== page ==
Does chemical compound with formula N₄O₁₀ exist?

I do not know if a dimer of $$\ce{N2O5}$$ (dinitrogen pentaoxide) exist, and if its formula is $$\ce{N4O10}$$. Can you explain me that please? I do not know where to search for this information.

• It is a big universe. There has to be at least one such "molecule" floating around in deep space somewhere. You certainly couldn't make a pressurized tank of it. – MaxW Nov 16 '15 at 23:05

PubChem database N4O10 (molecular formula) search shows that there is no known compound with this formula.

While $$\ce{NO}$$ (“mononitrogen monoxide”) and/or $$\ce{NO2}$$ (“mononitrogen dioxide”), having odd number of electrons, will dimerize or combine to form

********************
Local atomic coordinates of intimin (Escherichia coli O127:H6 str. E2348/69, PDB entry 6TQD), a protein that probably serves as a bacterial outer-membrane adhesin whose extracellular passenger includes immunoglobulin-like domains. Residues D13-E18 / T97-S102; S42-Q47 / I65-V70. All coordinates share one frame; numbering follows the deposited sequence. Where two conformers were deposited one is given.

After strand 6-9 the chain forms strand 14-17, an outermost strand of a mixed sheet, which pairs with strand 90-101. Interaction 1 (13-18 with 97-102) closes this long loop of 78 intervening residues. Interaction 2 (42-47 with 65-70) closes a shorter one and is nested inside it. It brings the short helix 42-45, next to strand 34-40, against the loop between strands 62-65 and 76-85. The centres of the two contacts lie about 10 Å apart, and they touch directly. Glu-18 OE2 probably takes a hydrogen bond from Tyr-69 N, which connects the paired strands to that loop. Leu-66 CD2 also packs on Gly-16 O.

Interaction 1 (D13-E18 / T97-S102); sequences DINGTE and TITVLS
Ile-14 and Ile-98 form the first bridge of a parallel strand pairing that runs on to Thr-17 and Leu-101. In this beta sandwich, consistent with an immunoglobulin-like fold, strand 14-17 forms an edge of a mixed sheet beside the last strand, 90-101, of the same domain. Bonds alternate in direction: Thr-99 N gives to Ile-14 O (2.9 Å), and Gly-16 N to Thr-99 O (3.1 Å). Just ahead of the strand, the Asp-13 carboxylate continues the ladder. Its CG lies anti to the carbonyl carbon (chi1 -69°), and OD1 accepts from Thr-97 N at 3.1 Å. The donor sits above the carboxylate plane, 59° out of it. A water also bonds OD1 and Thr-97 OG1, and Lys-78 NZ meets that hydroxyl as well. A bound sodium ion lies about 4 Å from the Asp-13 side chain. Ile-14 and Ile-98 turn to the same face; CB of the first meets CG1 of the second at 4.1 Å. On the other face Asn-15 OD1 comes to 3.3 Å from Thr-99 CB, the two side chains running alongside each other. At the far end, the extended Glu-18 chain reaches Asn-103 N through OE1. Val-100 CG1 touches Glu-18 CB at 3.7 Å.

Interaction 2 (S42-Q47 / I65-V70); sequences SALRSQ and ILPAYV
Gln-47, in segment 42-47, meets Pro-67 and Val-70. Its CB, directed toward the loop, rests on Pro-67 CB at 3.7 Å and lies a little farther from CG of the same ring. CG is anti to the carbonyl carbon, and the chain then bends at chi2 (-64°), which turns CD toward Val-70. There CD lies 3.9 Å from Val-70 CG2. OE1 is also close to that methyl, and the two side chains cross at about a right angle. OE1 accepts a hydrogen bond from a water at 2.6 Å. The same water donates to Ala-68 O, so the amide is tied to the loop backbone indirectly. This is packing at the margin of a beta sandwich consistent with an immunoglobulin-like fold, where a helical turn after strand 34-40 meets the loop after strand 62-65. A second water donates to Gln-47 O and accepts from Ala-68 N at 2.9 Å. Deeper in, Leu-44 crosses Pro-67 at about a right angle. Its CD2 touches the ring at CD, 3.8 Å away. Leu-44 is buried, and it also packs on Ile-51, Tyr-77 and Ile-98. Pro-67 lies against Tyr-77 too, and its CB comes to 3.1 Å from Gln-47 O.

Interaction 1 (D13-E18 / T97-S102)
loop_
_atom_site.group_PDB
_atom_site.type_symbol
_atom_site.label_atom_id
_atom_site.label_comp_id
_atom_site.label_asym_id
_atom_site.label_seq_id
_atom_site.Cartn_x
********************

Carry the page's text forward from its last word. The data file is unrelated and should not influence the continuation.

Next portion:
$$\ce{N2O2{: } 2NO -> ON-NO}$$
$$\ce{N2O4{: } 2NO2 -> O2N-NO2}$$
$$\ce{N2O3{: } NO + NO2 -> ON-NO2}$$

(note the $$\ce{N-N}$$ bond),

$$\ce{N2O5}$$ is formed by the condensation of nitric acid $$\ce{HNO3}$$:

$$\ce{ 2 { }O2N-OH ->[-H2O] O2N-O-NO2 }$$

(note the $$\ce{N-O-N}$$ bond), thus can be considered nitric acid anhydride. And unlike polyphosphoric acid formation from $$\ce{H3PO4}$$, there are no remaining hydroxy groups for further condensation.

With non-standard formal approach, $$\ce{N2O5}$$ already is a dimer of hypothetical franctional-oxygen-atom-count “mononitrogen(V) oxide” $$\ce{NO_{2.5}}$$.